Ligeti: ‘Hungarian rock’  [5’33”]

Erika Haase, harpsichord

40 Cartoon of György Ligeti (artist unknown)

Hungarian rock musician: György Ligeti

Shostakovich had trouble enough with one crazy dictator.  The Transylvanian-born György Ligeti (1923–2006) had his life blighted by both of “the two gangsters of the twentieth century,” as he called them.  As a young jew in Axis-aligned Hungary he was bound to suffer at the hands of Hitler, and suffer he did, only escaping the fate of his father and 17-year-old younger brother who both died in the camps.  Then came Stalin’s turn.  Following a period of Soviet-compromised democracy after the war, local Stalinists took effective power in the country in 1948, putting Ligeti, by now a budding composer, under manners once again.  Popular discontent during the ensuing years of occupation / suppression, with their predictable cocktail of control, indignities large and small, bad faith and outright criminality, came to a head with the 1956 uprising, brutally crushed by a full-scale Soviet invasion within a fortnight.  Realizing the jig was up – it would indeed be more than 30 years before freedom returned to the streets of Budapest – Ligeti was among those who managed to get out.  It would be pleasant to imagine that with time he was able to put these experiences behind him.  Pleasant, perhaps, but mistaken.  In reality he made no bones about the feelings of hate and disgust he was left with, which only grew stronger over the years, once confiding: “I am permanently scarred; I will be overcome by revenge fantasies to the end of my days.”

During her fleeting moment of liberty Hungary’s airwaves were unjammed and the outside world could briefly be heard.  Three days before the Soviet clampdown, that is on 7 November 1956, as he recalled with precision 45 years later, Ligeti heard on West German radio two of Stockhausen’s most celebrated works to that time, the chamber ensemble piece Kontra-Punkte (1951) and the brand-new, electronic Gesang der Jünglinge.  In December he fled with his wife across the border to Austria, making his way thence to Cologne and Stockhausen, with whom he had by then corresponded.  “A few weeks after the revolution,” Karl H Wörner reports, probably on the basis of Stockhausen’s account, he “appeared in Cologne in a state of complete exhaustion.  Immediately after his arrival Ligeti had lost consciousness.  He was taken first to hospital and then to Stockhausen’s house, where he slept for 24 hours and refused all food.  On waking he broke into a four-hour-long conversation about new music and electronic music, then he went back to sleep for another day and another night.”  He was given entrée to Stockhausen’s studio and was soon – this man who a short time before had known next to nothing about recent musical developments, though actually five years older than his new friend – producing electronic pieces of his own.  From there he went on to become one of the best known of avant-garde composers in his own right, given a push on that path by the inclusion in 1968 of his well-named Atmosphères (featured in one of Radio 3’s Fifty Modern Classics podcasts), and other works, in Kubrick’s 2001: A Space Odyssey.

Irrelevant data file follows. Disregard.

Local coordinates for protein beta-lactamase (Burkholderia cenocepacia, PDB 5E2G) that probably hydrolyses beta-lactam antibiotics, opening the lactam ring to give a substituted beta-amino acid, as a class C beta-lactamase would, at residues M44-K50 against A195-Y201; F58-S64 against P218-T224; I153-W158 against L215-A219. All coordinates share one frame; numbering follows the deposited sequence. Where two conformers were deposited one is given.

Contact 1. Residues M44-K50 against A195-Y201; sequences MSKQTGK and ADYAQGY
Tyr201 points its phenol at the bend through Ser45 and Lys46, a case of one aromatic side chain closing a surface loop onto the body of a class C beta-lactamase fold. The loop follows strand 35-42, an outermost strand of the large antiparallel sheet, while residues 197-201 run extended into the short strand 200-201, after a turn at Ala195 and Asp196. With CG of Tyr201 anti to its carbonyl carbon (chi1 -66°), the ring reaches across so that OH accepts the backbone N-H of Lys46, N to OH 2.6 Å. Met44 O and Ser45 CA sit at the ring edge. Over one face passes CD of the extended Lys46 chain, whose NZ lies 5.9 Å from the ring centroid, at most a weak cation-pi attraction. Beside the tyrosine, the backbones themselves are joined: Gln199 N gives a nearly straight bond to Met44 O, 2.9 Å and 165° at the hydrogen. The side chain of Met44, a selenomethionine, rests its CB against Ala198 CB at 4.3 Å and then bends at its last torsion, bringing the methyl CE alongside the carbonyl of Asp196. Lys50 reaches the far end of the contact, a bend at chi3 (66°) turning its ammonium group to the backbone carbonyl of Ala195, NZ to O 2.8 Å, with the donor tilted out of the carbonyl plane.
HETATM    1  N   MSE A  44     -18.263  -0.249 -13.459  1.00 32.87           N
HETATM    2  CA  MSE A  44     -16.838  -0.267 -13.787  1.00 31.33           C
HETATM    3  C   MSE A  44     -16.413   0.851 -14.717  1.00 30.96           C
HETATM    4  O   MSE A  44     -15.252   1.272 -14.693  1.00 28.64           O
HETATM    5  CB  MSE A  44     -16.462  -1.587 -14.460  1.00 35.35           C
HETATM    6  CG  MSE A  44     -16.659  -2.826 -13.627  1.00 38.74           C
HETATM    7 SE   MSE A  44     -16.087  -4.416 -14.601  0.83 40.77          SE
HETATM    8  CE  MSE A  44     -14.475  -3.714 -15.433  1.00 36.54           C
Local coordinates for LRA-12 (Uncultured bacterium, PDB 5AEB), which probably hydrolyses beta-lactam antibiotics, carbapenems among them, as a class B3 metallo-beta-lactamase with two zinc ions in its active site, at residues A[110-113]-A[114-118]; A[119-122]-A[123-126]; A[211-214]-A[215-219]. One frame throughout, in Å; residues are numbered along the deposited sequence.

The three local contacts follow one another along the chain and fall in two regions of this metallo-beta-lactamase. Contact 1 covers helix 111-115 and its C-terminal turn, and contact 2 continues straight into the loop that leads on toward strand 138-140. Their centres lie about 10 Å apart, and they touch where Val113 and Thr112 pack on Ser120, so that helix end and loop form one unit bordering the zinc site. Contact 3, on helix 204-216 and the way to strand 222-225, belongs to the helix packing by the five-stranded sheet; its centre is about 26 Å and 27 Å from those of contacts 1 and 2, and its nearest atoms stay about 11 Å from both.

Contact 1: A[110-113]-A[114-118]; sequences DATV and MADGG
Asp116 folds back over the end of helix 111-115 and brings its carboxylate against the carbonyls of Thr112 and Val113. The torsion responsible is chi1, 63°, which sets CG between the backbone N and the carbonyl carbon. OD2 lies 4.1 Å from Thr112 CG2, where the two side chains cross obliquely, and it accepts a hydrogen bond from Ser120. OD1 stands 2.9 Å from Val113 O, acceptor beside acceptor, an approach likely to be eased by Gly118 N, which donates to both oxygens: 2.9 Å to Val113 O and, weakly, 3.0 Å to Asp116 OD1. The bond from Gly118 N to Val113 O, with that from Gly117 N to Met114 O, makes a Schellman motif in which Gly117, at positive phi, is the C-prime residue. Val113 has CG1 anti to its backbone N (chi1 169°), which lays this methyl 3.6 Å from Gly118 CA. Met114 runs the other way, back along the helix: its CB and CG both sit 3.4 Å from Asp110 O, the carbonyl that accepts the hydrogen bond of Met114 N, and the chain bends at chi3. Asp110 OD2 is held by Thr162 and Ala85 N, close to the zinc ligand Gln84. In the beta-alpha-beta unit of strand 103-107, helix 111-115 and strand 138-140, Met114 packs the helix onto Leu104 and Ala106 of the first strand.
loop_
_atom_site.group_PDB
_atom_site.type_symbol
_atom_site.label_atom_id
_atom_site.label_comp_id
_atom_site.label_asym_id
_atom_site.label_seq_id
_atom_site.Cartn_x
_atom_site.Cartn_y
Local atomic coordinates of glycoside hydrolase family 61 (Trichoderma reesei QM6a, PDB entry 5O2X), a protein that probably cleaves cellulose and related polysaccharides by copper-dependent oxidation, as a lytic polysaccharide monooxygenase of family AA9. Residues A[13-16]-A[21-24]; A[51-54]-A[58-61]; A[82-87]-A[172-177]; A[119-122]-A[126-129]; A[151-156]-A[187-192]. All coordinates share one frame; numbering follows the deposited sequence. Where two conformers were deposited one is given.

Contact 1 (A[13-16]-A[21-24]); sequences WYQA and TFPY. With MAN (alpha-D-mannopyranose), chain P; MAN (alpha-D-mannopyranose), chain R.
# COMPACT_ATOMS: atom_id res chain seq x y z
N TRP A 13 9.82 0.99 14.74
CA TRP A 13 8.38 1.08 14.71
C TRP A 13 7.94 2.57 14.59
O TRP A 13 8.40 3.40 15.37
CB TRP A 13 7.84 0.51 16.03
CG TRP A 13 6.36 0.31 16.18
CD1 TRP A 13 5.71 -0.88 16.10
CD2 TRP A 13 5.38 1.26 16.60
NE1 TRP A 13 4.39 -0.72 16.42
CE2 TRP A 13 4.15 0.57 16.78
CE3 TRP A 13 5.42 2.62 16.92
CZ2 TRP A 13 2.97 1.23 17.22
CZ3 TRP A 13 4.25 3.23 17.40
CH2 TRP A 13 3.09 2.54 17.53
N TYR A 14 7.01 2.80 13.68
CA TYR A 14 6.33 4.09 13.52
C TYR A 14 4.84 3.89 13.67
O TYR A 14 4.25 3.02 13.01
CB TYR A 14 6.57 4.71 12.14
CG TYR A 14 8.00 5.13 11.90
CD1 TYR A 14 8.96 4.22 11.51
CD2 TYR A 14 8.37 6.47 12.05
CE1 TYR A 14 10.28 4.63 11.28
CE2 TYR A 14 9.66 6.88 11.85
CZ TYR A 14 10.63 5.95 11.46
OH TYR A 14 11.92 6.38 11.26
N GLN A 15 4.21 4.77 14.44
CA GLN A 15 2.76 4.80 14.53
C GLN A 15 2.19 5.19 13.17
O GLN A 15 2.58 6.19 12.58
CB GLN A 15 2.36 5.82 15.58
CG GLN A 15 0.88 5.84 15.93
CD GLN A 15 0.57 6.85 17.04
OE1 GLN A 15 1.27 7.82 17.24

Ligeti never stopped developing, playing a leading part in the re-admittance of melody, and of the past more generally, into advanced music after the 1960s.  Our selection, the manic Hungarian Rock, written in 1978 for (of all things) harpsichord, is an example.  Its subtitle Chaconne refers to a baroque form consisting of variations over a repeating bass.  Sure enough, the five-note motto heard on its own at the start repeats unrelentingly, if erratically, for most of the piece’s course and is audibly the basis for everything that happens, the right hand playing off it the whole time.  Or at least until around the four-minute mark, when the piece, which has not been of sound mind for a little while, undergoes a sort of seizure and the five-note figure falls silent.  After this, what remains seems not so much coda as a sequence of deathbed utterances.

As to the two elements of title, you wouldn’t say the result is obviously Hungarian, though some YouTubers have imagined it sounds a little prog in places.  A coincidence, presumably; Ligeti was eclectic, but I doubt his tastes extended to Emerson, Lake and Palmer. The unhinged high spirits and steely sound of much of the piece put me in mind rather of Nancarrow, and indeed Ligeti was, as we have heard, one of the American’s staunchest advocates – “the best of any composer living today,” he went so far as to describe him.  The strangest thing about this strange piece, in fact, may be the fact that its composer didn’t, by his own account, discover the other’s music (on record) until two years after it was written: a case of creative convergence, no doubt.

There are lashings of Ligeti on Spotify.  You’ll find everything from the early, Budapest-days Musica Ricercata (six of whose entertaining pieces were adapted to make the relatively popular 6 Bagatelles for Wind Quintet) to the late Violin and Piano Concertos, by way of his key opera Le Grand Macabre and the fine, Brahms-referencing Horn Trio of 1982.  On YouTube there is even a version of Hungarian Rock for barrel organ, though I’m not sure where it leaves us except perhaps closer to ELP than before.  As to other resources, a short Paul Griffiths article provides a typically laconic summary of Ligeti’s career.  A fascinating BBC interview with John Tusa – you can’t beat a composer speaking for themselves, and what wouldn’t we give to hear some of the earlier ones in this playlist do so? – is illuminating on Ligeti’s background and early experiences, and even Alec Guinness and Winston Churchill get to make appearances.  (You’ll need Realplayer to play this archived audio, incidentally, unless you convert the file to mp3; or you can just read the transcript.)

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